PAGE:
Amateurism surfaced in several aspects. Unprecedented for any country’s nuclear doctrine, the draft document was made public supposedly to generate debate. It led, as some NSAB members had warned, to foreign public and official pressure (mainly from the US and Western Europe) to define the size and quality of the “minimum deterrent” India proposed to have. It is not known what assurances were conveyed to these countries. But the slow-paced growth of the Indian nuclear arsenal in the new millennium is, perhaps, a consequence. India could have produced 175-200 additional weapons/warheads by now using its stock of separated reactor grade plutonium to obtain an arsenal the size of China’s.[23] In any case, as of mid-2022, India had 160 weapons/warheads – the smallest nuclear weapons stock of any state, lagging behind Pakistan’s stockpile (of 165 weapons/warheads), and China’s (with 350 weapons/warheads expected to grow to 1,000-weapons by 2030).[24] Ignoring the draft doctrine, the government in 2003 formalized a “massive retaliation” strategy, and stepped into an existential muddle.[25]

    Obviously, this strategy won’t work at any level against China – a comprehensively superior thermonuclear weapons-armed adversary. Mercifully, no Indian official has claimed otherwise. The infirmities in the massive retaliation strategy against Pakistan are many, and best illustrated by outlining certain contingent scenarios. The threat of the “massiveness” of response is supposed to so unnerve Islamabad as to dissuade it from initiating nuclear first use.[26] The scenario is for the Pakistani nuclearized 60mm Nasr rocket hitting the lead armoured units of an aggressing Indian formation that has broken through the forward defences, penetrated into Pakistani territory, and is poised for a “break out”, providing the Pakistan army with plausible cause for going nuclear. Needing to make good on its threat, India will have to decide how massive its “massive retaliation” has to be? Clearly, destroying several Pakistani tanks in return won’t do, but an enemy defensive formation? Or, by way of jumping a step in the escalation ladder and pursuing the Russian “escalate to de-escalate”-strategy, attacking Pakistan’s II Strike Corps headquarters in Multan with a  bigger tacnuke?[27] The problem with escalation inherent in the intended Indian practice of massive retaliation is that it will deplete the weapons stockpile faster than Pakistanis can fire their weapons singly or in salvo, because the logic of such response requires more weapons to be expended in retaliation to achieve a greater level of destruction than is suffered by India from Pakistani first strike and follow-on attacks. Soon enough in this action-larger reaction sequence, Indian weapons will be exhausted even as Pakistan retains a residual force. In short, minimum deterrence is not compatible with “massive retaliation” strategy.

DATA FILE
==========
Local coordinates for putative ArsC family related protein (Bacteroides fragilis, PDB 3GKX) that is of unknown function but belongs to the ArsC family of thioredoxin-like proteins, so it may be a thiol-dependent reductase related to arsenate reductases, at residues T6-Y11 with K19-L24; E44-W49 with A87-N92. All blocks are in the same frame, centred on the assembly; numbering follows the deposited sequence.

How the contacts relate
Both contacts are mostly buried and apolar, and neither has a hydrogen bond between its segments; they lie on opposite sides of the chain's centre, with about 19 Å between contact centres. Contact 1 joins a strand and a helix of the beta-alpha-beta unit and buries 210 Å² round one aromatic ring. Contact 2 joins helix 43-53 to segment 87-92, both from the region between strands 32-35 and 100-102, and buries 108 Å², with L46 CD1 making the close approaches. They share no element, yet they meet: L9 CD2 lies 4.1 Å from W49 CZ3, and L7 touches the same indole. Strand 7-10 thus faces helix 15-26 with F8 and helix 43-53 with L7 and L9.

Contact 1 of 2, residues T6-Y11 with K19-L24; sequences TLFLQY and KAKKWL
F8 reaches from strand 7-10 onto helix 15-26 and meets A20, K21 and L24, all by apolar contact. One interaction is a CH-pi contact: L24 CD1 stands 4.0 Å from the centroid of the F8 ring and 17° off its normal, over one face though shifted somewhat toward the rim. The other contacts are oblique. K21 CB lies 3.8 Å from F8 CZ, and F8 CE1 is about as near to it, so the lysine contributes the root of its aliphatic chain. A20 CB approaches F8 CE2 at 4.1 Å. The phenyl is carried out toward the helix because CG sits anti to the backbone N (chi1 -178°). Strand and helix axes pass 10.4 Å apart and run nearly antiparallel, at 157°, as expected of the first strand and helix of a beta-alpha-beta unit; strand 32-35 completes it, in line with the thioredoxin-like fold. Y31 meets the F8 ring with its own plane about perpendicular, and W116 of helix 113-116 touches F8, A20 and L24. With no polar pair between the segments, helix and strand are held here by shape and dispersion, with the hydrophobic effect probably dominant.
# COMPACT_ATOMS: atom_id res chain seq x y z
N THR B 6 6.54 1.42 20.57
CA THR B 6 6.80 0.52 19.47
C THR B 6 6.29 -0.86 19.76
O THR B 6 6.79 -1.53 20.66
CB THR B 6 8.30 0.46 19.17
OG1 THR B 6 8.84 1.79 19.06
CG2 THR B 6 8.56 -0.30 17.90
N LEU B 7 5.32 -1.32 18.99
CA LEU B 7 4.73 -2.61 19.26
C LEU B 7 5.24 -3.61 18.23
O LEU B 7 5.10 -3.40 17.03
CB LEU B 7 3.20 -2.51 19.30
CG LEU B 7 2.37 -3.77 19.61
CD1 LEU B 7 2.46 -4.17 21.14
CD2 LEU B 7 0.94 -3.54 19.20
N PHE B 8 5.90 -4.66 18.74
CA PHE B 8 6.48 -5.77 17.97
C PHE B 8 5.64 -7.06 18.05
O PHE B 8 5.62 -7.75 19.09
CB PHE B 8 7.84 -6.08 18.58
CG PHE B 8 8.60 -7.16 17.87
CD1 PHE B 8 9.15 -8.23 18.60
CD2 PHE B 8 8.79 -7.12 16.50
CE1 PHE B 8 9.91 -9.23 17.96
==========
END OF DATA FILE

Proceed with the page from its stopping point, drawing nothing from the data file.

There’s another aspect to consider. Should Pakistan breach the nuclear taboo, the nature of subsequent action could be taken out of New Delhi’s hands by forces of nature. The winds in the winter campaign season blow west to east and could turn a Pakistani tactical nuclear strike inside Pakistan into a strategic war. How? Clouds bearing the resulting radioactivity could be carried by the prevailing winds into India where populations in border town and cities would be contaminated by radioactive rain, compelling the Indian government to skip the tactical response option and hit Pakistani cities.[28] Any which way massive retaliation is gamed it leads to unedifying outcomes — why it was jettisoned by both US and USSR early in the nuclear age.[29] It makes sense for India to revert to a flexible and proportional retaliation nuclear strategy implied in the “punitive response” notion featured in the NSAB draft doctrine. It provides a longer fuse, more political-military offramps for de-escalation, and dovetails with a small-sized nuclear force.[30]

     Actually, Pakistan is not a serious threat and does not merit nuclear attention for two reasons. One, because the exchange ratio in a nuclear war so lopsidedly favours India – two Indian metro cities for the extinction of Pakistan as a social organism, in the Spenglerian sense. Pakistan army will do nothing to facilitate such a denouement.[31] And secondly, total war is inconceivable because India-Pakistan conflicts have historically been encounters of manoeuvre restricted in time, space and intensity and with little collateral damage. Nuclear sabre-rattling apart, shared culture, history, ethnicity, language, religion and social norms are, apparently, powerful inhibitors of wars of annihilation.[32]

     China, on the other hand, is a different proposition and demands a more aggressive approach. Its policy driver is its vision of its centrality in the world with policies geared to subduing neighbouring states/regions into acknowledging this. Disrupting Beijing’s “tianxia” geopolitical design and policies and blunting the Chinese People’s Liberation Army’s military edge should, therefore, be the chief purpose of Indian policy.[33] Except, the chasm between China’s nuclear and conventional militaries and India’s is real and widening. India has no choice other than to opt for an asymmetric strategy successfully adopted by weak nuclear weapons states against conventionally stronger foes — Pakistan against India, North Korea against the US, and Russia trapped in a losing war in NATO-assisted Ukraine. These countries have laid down short-fuse forward tripwires and threatened nuclear first use.